Now listed on the National Register of Historic Places, Prater’s Mill’s heritage runs back to the days of the Cherokee Indians. Built by Benjamin Franklin Prater in 1855, the water powered mill was originally fitted with the latest in grain cleaning, grinding and sifting machinery, all powered by the Coahulla Creek.

As the mill’s popularity grew, Prater added a cotton gin, a saw mill, a wool carder (device that combs sheep wool), a syrup mill, a general store and blacksmiths shop. For almost a century, farmers lined up their mules and wagons before dawn, waiting for their turn with the millers.


1905: Two millers, customers and mules, on the front porch of the mill, at the turn of the 20th century. - 1905 photo by James B. Finley


1999: Three millers, Prater's Mill Gang volunteers with mule, on the front porch of the mill, at the turn of the 21st century. - 1999 photo by by Amy Holcomb

During the Civil War, the mill was used as a campsite by soldiers from both sides. While occupied by the Union army, the mill was considered a valuable resource for food and was not destroyed. The Prater family operated the Mill until the 1950’s. A succession of millers ran it until the 1960’s. In 1971, the all-volunteer Prater’s Mill Foundation took over the Mill and began its extensive restoration and preservation efforts. Today, the mill is best known for the arts and crafts festivals held each October. Throughout the year, the grounds are a popular site for fishing, cookouts and family reunions.

Fire Loss
Tragedy struck on May 20, 1995 when fire was intentionally set on the north side of the mill. Two arson convictions have been made to date. Most of the damage was sustained on the interior of the mill as the flames shot around the hand-hewn timbers. The force of the fire blew out most of the windows, damaged the roof, siding, electrical system, and destroyed an antique display case.

Civil War Time Line


  • January 19, 1861 – Georgia secedes from the Union.
  • October 1862 – The first Confederate troops arrive in Whitfield County.
  • 1862-1863 – Benjamin Franklin Prater sells corn, hay, fodder, bacon, split rails and planks to the Confederacy for $1,591.17 Confederate dollars.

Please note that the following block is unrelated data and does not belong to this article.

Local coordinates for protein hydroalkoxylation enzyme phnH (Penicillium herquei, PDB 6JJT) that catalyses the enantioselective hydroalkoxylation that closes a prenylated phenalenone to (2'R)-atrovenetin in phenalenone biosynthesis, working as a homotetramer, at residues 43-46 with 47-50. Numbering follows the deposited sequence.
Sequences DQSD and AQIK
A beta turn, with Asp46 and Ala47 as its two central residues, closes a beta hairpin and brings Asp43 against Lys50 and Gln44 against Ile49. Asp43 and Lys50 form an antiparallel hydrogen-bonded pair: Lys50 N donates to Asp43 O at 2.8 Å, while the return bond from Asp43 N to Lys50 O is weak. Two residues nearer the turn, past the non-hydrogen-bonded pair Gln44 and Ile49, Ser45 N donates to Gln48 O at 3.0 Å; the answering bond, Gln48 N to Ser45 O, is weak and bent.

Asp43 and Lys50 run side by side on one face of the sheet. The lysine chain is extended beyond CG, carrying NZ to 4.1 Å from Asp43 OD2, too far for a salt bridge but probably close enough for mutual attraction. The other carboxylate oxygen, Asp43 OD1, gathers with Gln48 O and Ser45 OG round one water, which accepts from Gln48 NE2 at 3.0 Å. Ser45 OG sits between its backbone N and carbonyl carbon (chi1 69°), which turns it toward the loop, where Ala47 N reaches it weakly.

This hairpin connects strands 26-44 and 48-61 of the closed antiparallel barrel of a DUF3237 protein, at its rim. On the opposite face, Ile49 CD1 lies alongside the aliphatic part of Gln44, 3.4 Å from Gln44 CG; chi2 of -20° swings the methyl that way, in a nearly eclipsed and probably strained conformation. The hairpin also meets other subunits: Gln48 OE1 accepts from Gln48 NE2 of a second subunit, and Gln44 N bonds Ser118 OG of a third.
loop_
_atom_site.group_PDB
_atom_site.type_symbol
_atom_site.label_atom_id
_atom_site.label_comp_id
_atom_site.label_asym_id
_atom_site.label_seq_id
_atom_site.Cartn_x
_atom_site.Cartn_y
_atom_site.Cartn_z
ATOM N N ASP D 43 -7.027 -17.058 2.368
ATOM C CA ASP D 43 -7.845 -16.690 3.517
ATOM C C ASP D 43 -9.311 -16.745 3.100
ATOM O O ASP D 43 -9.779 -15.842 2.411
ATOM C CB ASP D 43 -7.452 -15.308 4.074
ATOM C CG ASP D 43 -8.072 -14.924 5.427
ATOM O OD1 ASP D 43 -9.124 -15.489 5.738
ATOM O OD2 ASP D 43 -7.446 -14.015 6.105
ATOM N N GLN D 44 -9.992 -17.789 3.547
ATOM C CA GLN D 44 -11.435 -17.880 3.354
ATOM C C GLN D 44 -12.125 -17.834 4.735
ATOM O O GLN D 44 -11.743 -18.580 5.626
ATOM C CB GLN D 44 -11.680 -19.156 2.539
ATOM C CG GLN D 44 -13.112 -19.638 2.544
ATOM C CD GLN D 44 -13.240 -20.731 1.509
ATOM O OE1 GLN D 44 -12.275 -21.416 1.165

• 1863 – Ben Prater, age 37, enlists as a third lieutenant with Company I, First Regiment Georgia State Guards, also known as the Red Hill Home Guards.
  • February 23, 1864 – Union forces under Colonel Eli Long camp at Prater’s Mill with 350 mounted infantry, 250 Cavalry and 12 prisoners.
  • April 13, 1864 – Confederate General Joseph Wheeler’s Calvary camped at Prater’s Mill.
  • May 9, 1864 – Battle of Varnell’s Station. General Joseph Wheeler, CSA, with 900 men, routed 5,000 Federals under Brigadier General Edward McCook. Ten Confederates and 150 Federals were killed. Wheeler took over 100 prisoners.
  • May 1865 – The war is over. Ben Prater frees his seventeen slaves and gives several acres of land to each family.
Blue & Gray Trail

Prater’s Mill is located on the Blue and Gray trail which covers an area from Chattanooga down to Marietta, just north of Atlanta. There are a number of Civil War related sites in this area including battlefields, houses and buildings, cemeteries and museums. To find out more about the Blue and Gray Trail, please visit their web site.

National Register of Historic Places

Prater’s Mill is one of the 70,000 properties on the National Register of Historic Places. Included in the list are all historic areas within the National Park System, over 2,200 National Historic Landmarks, and properties across the nation that have been nominated for the honor.

Prater’s Mill is proud of our association with the National Register, and invite you to visit the official web home of the list. National Register of Historic Places